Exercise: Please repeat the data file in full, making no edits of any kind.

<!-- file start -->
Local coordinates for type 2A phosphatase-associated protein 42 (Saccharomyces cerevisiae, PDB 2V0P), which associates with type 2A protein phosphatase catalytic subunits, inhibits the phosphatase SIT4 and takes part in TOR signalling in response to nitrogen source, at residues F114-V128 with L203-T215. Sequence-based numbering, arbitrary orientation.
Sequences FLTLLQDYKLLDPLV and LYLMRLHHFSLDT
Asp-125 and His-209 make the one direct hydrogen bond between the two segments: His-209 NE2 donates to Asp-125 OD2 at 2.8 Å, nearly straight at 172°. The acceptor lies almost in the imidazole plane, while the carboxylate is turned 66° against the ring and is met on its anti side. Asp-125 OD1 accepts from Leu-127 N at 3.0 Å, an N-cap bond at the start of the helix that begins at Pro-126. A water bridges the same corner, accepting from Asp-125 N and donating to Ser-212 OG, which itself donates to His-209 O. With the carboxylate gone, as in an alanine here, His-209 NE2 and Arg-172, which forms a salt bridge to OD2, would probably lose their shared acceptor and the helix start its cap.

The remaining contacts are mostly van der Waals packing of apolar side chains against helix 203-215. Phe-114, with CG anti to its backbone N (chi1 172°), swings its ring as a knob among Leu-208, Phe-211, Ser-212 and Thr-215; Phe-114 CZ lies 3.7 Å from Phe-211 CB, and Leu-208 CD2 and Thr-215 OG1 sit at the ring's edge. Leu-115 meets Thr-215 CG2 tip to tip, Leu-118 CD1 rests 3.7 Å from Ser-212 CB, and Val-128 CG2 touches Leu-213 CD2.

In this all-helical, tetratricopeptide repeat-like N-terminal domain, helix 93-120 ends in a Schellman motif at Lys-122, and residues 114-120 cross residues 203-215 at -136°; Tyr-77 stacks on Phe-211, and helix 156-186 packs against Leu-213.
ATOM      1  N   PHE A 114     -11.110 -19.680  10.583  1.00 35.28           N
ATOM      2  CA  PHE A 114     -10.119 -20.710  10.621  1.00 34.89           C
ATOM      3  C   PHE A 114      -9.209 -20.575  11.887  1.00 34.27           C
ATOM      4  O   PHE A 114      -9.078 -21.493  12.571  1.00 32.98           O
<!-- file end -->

Local coordinates for type 2A phosphatase-associated protein 42 (Saccharomyces cerevisiae, PDB 2V0P), which associates with type 2A protein phosphatase catalytic subunits, inhibits the phosphatase SIT4 and takes part in TOR signalling in response to nitrogen source, at residues F114-V128 with L203-T215. Sequence-based numbering, arbitrary orientation.
Sequences FLTLLQDYKLLDPLV and LYLMRLHHFSLDT
Asp-125 and His-209 make the one direct hydrogen bond between the two segments: His-209 NE2 donates to Asp-125 OD2 at 2.8 Å, nearly straight at 172°. The acceptor lies almost in the imidazole plane, while the carboxylate is turned 66° against the ring and is met on its anti side. Asp-125 OD1 accepts from Leu-127 N at 3.0 Å, an N-cap bond at the start of the helix that begins at Pro-126. A water bridges the same corner, accepting from Asp-125 N and donating to Ser-212 OG, which itself donates to His-209 O. With the carboxylate gone, as in an alanine here, His-209 NE2 and Arg-172, which forms a salt bridge to OD2, would probably lose their shared acceptor and the helix start its cap.

The remaining contacts are mostly van der Waals packing of apolar side chains against helix 203-215. Phe-114, with CG anti to its backbone N (chi1 172°), swings its ring as a knob among Leu-208, Phe-211, Ser-212 and Thr-215; Phe-114 CZ lies 3.7 Å from Phe-211 CB, and Leu-208 CD2 and Thr-215 OG1 sit at the ring's edge. Leu-115 meets Thr-215 CG2 tip to tip, Leu-118 CD1 rests 3.7 Å from Ser-212 CB, and Val-128 CG2 touches Leu-213 CD2.

In this all-helical, tetratricopeptide repeat-like N-terminal domain, helix 93-120 ends in a Schellman motif at Lys-122, and residues 114-120 cross residues 203-215 at -136°; Tyr-77 stacks on Phe-211, and helix 156-186 packs against Leu-213.
ATOM      1  N   PHE A 114     -11.110 -19.680  10.583  1.00 35.28           N
ATOM      2  CA  PHE A 114     -10.119 -20.710  10.621  1.00 34.89           C
ATOM      3  C   PHE A 114      -9.209 -20.575  11.887  1.00 34.27           C
ATOM      4  O   PHE A 114      -9.078 -21.493  12.571  1.00 32.98           O